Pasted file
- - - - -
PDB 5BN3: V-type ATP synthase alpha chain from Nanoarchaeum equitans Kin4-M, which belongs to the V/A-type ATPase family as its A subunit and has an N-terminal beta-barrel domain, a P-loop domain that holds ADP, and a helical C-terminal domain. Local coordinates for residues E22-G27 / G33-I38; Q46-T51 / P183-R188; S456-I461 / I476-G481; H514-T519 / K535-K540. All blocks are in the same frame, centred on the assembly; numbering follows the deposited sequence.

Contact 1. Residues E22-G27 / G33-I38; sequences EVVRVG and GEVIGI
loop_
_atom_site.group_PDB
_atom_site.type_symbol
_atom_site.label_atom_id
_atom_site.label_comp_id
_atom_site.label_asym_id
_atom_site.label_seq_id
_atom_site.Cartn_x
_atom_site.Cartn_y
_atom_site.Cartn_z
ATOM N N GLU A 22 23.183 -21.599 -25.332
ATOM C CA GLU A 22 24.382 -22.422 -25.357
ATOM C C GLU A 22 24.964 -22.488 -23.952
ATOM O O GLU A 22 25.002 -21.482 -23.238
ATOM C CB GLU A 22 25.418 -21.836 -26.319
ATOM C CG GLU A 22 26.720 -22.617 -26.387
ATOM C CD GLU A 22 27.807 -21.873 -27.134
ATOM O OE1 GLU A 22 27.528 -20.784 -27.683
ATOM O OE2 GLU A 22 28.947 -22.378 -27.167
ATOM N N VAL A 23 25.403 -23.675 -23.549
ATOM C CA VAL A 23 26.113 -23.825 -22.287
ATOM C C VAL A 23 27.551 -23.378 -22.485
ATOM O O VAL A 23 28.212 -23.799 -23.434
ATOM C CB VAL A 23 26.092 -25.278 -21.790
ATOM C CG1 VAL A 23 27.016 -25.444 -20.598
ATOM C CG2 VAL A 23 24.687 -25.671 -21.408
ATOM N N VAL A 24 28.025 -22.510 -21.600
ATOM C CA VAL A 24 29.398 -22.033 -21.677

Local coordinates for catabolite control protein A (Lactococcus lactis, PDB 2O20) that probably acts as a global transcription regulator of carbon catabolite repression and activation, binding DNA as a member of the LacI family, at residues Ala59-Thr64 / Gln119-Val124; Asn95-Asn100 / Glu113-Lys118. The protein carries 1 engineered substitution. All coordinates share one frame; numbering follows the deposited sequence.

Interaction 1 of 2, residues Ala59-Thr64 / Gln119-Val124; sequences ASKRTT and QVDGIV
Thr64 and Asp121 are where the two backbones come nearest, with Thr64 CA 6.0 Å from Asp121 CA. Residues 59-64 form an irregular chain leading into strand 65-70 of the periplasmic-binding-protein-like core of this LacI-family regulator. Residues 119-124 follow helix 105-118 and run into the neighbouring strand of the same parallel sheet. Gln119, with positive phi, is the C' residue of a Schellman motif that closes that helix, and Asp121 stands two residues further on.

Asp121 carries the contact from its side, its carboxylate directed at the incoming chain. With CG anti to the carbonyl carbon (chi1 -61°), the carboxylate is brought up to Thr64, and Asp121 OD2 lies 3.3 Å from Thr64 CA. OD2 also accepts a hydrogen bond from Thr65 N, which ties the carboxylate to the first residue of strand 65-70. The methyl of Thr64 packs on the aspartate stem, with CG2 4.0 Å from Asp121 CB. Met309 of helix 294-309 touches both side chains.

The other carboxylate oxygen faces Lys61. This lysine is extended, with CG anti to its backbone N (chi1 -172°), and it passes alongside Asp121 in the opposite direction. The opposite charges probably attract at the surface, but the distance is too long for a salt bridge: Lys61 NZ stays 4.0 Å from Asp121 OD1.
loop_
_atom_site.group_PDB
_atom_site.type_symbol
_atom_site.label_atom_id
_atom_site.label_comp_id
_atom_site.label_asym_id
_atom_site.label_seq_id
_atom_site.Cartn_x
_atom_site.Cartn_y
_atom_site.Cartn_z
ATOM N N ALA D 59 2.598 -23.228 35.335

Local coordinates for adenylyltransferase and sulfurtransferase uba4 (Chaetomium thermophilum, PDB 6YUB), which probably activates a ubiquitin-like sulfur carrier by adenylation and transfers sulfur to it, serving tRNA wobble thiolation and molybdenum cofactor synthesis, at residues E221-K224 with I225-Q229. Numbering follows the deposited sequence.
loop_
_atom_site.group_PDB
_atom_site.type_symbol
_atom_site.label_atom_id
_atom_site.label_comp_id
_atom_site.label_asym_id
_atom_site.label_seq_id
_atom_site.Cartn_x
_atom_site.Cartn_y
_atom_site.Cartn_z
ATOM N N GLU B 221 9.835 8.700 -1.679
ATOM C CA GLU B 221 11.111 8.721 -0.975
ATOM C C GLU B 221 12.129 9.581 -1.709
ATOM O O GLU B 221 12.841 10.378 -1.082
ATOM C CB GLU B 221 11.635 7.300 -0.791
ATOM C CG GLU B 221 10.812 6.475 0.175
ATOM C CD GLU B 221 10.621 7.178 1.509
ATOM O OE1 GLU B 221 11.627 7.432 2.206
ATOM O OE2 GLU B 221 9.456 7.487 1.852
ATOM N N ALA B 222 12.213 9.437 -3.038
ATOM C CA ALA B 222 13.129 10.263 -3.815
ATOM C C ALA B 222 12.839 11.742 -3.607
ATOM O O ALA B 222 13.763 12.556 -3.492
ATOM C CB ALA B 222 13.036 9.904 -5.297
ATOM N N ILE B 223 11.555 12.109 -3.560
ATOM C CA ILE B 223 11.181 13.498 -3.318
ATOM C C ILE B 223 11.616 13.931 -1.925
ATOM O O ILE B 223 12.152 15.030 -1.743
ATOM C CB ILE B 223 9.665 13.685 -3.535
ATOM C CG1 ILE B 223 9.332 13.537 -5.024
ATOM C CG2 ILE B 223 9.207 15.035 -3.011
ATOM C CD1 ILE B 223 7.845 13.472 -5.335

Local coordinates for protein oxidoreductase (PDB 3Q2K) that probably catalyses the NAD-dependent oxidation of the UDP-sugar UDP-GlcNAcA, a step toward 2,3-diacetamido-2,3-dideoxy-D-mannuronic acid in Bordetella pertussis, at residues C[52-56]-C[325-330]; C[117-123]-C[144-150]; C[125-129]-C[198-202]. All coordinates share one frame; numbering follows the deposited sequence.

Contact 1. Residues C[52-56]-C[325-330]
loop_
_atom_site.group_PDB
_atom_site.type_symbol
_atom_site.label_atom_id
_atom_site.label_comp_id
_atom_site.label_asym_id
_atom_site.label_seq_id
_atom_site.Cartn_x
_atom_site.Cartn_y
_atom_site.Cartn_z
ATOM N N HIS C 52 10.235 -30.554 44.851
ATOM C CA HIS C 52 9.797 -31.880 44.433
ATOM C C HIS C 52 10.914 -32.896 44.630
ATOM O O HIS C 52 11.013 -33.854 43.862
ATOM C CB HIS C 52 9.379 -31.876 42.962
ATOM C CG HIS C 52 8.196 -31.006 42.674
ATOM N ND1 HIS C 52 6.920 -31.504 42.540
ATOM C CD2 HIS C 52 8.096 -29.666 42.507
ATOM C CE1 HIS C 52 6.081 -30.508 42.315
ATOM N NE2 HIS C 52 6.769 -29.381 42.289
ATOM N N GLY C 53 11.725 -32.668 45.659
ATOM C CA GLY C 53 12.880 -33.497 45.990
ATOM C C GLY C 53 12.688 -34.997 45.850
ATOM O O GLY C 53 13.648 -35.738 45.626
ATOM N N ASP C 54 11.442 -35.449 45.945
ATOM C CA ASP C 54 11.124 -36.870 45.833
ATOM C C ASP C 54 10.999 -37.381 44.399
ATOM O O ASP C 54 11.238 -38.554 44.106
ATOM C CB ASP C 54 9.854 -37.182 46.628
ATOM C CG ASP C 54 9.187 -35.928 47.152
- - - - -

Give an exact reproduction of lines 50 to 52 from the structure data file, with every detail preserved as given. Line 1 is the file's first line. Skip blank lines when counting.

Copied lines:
_atom_site.type_symbol
_atom_site.label_atom_id
_atom_site.label_comp_id